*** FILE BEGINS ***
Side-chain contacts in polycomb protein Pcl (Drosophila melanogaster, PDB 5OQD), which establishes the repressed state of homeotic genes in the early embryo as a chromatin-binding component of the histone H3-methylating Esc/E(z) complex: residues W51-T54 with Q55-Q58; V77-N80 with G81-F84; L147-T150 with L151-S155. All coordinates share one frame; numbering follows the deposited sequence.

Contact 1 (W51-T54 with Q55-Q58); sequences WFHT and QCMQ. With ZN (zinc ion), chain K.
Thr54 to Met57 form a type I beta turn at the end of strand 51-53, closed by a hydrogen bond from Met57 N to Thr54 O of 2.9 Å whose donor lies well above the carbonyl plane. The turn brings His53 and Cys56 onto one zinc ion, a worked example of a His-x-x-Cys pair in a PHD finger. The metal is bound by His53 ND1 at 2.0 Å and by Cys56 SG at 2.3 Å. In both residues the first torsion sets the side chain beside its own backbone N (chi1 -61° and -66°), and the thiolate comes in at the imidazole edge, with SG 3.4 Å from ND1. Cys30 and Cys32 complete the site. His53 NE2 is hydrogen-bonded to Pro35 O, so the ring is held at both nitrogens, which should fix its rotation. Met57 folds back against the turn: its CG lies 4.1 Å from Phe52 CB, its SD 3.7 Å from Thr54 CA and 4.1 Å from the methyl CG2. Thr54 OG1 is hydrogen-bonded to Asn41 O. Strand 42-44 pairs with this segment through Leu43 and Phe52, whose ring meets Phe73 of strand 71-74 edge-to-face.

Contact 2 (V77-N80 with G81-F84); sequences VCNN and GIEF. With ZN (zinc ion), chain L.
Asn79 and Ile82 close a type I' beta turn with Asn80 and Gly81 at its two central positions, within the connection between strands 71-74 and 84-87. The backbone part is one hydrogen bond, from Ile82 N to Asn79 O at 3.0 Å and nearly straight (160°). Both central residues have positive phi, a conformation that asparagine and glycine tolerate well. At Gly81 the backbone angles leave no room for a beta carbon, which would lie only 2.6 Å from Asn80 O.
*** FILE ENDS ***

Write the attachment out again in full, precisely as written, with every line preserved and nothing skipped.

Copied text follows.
Side-chain contacts in polycomb protein Pcl (Drosophila melanogaster, PDB 5OQD), which establishes the repressed state of homeotic genes in the early embryo as a chromatin-binding component of the histone H3-methylating Esc/E(z) complex: residues W51-T54 with Q55-Q58; V77-N80 with G81-F84; L147-T150 with L151-S155. All coordinates share one frame; numbering follows the deposited sequence.

Contact 1 (W51-T54 with Q55-Q58); sequences WFHT and QCMQ. With ZN (zinc ion), chain K.
Thr54 to Met57 form a type I beta turn at the end of strand 51-53, closed by a hydrogen bond from Met57 N to Thr54 O of 2.9 Å whose donor lies well above the carbonyl plane. The turn brings His53 and Cys56 onto one zinc ion, a worked example of a His-x-x-Cys pair in a PHD finger. The metal is bound by His53 ND1 at 2.0 Å and by Cys56 SG at 2.3 Å. In both residues the first torsion sets the side chain beside its own backbone N (chi1 -61° and -66°), and the thiolate comes in at the imidazole edge, with SG 3.4 Å from ND1. Cys30 and Cys32 complete the site. His53 NE2 is hydrogen-bonded to Pro35 O, so the ring is held at both nitrogens, which should fix its rotation. Met57 folds back against the turn: its CG lies 4.1 Å from Phe52 CB, its SD 3.7 Å from Thr54 CA and 4.1 Å from the methyl CG2. Thr54 OG1 is hydrogen-bonded to Asn41 O. Strand 42-44 pairs with this segment through Leu43 and Phe52, whose ring meets Phe73 of strand 71-74 edge-to-face.

Contact 2 (V77-N80 with G81-F84); sequences VCNN and GIEF. With ZN (zinc ion), chain L.
Asn79 and Ile82 close a type I' beta turn with Asn80 and Gly81 at its two central positions, within the connection between strands 71-74 and 84-87. The backbone part is one hydrogen bond, from Ile82 N to Asn79 O at 3.0 Å and nearly straight (160°). Both central residues have positive phi, a conformation that asparagine and glycine tolerate well. At Gly81 the backbone angles leave no room for a beta carbon, which would lie only 2.6 Å from Asn80 O.